The basic elements of a spacecraft are divided into two sections: the platform or bus and the payload. The platform consists of the five basic subsystems that support the payload: the structural subsystem, the telemetry subsystem, tracking and command subsystems, the electric power and distribution subsystem, the thermal control subsystem, and the attitude and velocity control subsystem. The structural subsystem is the mechanical structure and provides stiffness to withstand stress and vibration. It also provides shielding from radiation for the electronic devices.
The telemetry, tracking, and command subsystems include receivers, transmitters, antennas, sensors for temperature, current, voltage, and tank pressure. It also provides the status of various spacecraft subsystems. The electric power and distribution subsystems convert solar into electrical power and charge the spacecraft batteries. The thermal control subsystem helps to protect electronic equipment from extreme temperatures.
And finally, the attitude and velocity control subsystem is the orbit control system that consists of sensors to measure vehicle orientation and actuators (reaction wheels, thrusters), and to apply the torques and forces needed to orient the vehicle in the correct orbital position. Typical components of the attitude and control system include Sun and Earth sensors, star sensors, momentum wheels, inertial measurement units (IMUs), and the electronics required to process the signals and control the satellites position.
RF Payload Systems deals with not only the specific radio technologies, equipment (low and high power amplifiers, filters, frequency converters) and systems aboard a spacecraft tasked with delivering mission objectives, but also the supporting ground equipment and telecommunication systems through which spacecraft payloads are controlled and results communicated to mission control.
Assembly, Integration & Verification (AIV) or Satellite integration and test (I&T)
Satellite production doesn’t begin in earnest until a program has successfully passed its critical design review (CDR), a point at which most design details have been finalized and the customer has given their approval for production to begin. But the actual space vehicle I&T process doesn’t start until all of the satellite’s structural and electronic components have been fabricated, assembled and individually tested, a process that can take a year or more.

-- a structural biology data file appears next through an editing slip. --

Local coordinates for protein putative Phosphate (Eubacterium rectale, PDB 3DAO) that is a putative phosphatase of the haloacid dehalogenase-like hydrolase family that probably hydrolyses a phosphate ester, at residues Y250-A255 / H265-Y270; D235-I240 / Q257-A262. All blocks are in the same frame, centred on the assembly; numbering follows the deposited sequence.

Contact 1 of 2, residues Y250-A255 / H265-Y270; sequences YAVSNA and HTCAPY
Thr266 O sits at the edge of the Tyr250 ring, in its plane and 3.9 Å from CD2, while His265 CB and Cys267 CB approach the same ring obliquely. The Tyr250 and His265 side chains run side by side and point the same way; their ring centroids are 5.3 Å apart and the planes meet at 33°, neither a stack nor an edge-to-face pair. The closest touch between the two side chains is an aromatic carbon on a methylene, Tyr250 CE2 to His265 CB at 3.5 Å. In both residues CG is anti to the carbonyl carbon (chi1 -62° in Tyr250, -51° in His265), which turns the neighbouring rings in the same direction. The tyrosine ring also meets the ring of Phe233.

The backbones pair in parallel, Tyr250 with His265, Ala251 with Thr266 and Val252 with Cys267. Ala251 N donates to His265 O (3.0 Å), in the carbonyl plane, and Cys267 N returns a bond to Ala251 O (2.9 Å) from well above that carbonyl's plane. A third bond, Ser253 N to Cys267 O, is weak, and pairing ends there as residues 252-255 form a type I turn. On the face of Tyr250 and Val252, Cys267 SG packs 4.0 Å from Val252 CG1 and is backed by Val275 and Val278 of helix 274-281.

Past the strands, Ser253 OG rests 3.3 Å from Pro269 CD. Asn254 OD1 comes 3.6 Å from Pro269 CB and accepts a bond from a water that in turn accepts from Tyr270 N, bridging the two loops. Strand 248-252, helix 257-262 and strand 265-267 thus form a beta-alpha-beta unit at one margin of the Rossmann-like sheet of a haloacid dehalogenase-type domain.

The procurement of the major components that make up a satellite is typically handled by a joint manufacturing and space vehicle team. This team acquires major satellite support subsystems such as propulsion, electrical power, and command and data handling, and fabricates the satellite bus, i.e. the physical structure that houses these subsystems and the mission payloads. The team is also responsible for the fabrication of hinges, gears, and gimbals used in movable or deployable subsystems; antenna and solar array structures; and radiators, which provide thermal control for different zones of the spacecraft.
Mechanically Integrate S/C
Spacecraft boxes or units are fabricated, assembled and tested either by outside vendors or by manufacturing organizations within the spacecraft contractor’s company. “We start fabricating circuit boards as soon as possible after CDR,” explains Ken Weber, communications payload deputy for a current Northrop Grumman satellite program. “Each board is populated with components, tested at the board level, then inserted into a mechanical frame to create what we call a slice, or plugged into a backplane that holds multiple circuit cards. The slices – the backplane and its plug cards – are then bolted together or enclosed in a housing and then tested as a single unit.”